So it was fascinating to see what the extent of “cleaning up” would be. In the evening, some protestors of school-going age began drawing flowers and also large characters that read things like “Democracy” all along Harcourt Road – in chalk of course.

Those didn’t last long.

Just days later, other protestors began using bottles of turpentine, rags, and copious amounts of water to remove graffiti that had been spray-painted on walls and tarmac. One told an NBC reporter that it was his responsibility “to try and be a good citizen (and not) damage Hong Kong“.

cleanup

I stopped in my tracks when I next came upon the graffiti that had read “Democracy”. It was so faint it was barely there. Surely the rain couldn’t have erased it so cleanly?

I was left wondering: Had protestors thought that chalk had not been adequately impermanent? Might they have seen graffiti of any kind as subverting the image they were trying to maintain?

Had the people who were fighting to have their voices heard though universal suffrage been the same people who had policed art, even though it might have been their own?

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Selected comments

“For me, the whole point is about how Hong Kong protests are imbued with a politics of civility – so much of the act of occupying is also intrinsically tied to the act of keeping the space intact and orderly.”

“I would have made mention of the “This is Not a Carnival” slogan. My mind is always stuck on how right-wing pro-Occupy people ousted people having hotpot and playing games in Mong Kok.”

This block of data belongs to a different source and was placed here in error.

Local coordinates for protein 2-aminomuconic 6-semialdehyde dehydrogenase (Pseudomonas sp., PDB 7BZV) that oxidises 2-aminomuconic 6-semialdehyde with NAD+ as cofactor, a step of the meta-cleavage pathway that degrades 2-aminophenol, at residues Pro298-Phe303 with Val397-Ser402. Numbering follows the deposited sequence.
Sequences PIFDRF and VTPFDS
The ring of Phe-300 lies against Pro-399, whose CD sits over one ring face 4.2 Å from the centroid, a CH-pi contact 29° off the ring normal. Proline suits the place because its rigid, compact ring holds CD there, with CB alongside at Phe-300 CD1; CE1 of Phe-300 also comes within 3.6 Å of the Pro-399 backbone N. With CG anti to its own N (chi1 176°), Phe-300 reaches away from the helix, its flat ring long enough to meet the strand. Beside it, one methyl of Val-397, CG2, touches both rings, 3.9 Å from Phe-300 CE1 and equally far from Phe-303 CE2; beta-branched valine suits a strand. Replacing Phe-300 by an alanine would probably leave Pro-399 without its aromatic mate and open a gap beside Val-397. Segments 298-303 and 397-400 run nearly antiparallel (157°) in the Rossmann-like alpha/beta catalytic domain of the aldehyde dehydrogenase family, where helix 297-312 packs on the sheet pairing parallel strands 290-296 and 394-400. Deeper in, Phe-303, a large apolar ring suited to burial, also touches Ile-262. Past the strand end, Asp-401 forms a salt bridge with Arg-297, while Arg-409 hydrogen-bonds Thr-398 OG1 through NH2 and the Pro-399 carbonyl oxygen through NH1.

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This is the commentary for the gallery for 28 September 2014 on Umbrella Diaries.

I was in Taiwan when protestors in Hong Kong entered Civic Square on 26 September. The news didn’t make a blip on Taiwanese TV.

Lynn had been Facebook messaging me all week. Talk of a sit-in had been circulating for a long time. Rumour was that the escalation was going to be on 1 October since it was going to be a public holiday.

Everything changed the moment student activist Joshua Wong ran into Civic Square.

27 September

At 2am, Lynn texted: “They took Joshua.”

“You both okay?”

“Sleep deprived but okay.”

I replied: “Ok. Will sleep on your behalf.”

10 hours later, Lynn texted again: “Oct 1 might not happen. This is the Occupy event right now. Who knows what will be left Oct 1. This one is big.”

“Really?”

“That’s why I am saying come! Ok gotta run. We are waiting to be water cannoned.”

28 September

I landed at Chek Lap Kok Airport past 3pm on the 28th, half expecting Hong Kong to feel different given what I was reading on my phone. But the Airport Express was filled with silence as usual.

A supplies station had popped up outside my hotel in Wanchai. Volunteers handed me a used pair of goggles. Then they saw my camera and recording gear and gave me a new pair, still wrapped in plastic. And a bottle of water, for the tear gas.

The scale of the protest only really struck me when I got on Harcourt Road. People gave way as soon as they saw that I was holding on to a camera. The road was jam-packed with people. I had to make sure I didn’t step on anyone.

Then I saw boots. Green coveralls. Black masks. Shields. Batons.

I took a deep breath, and got to work.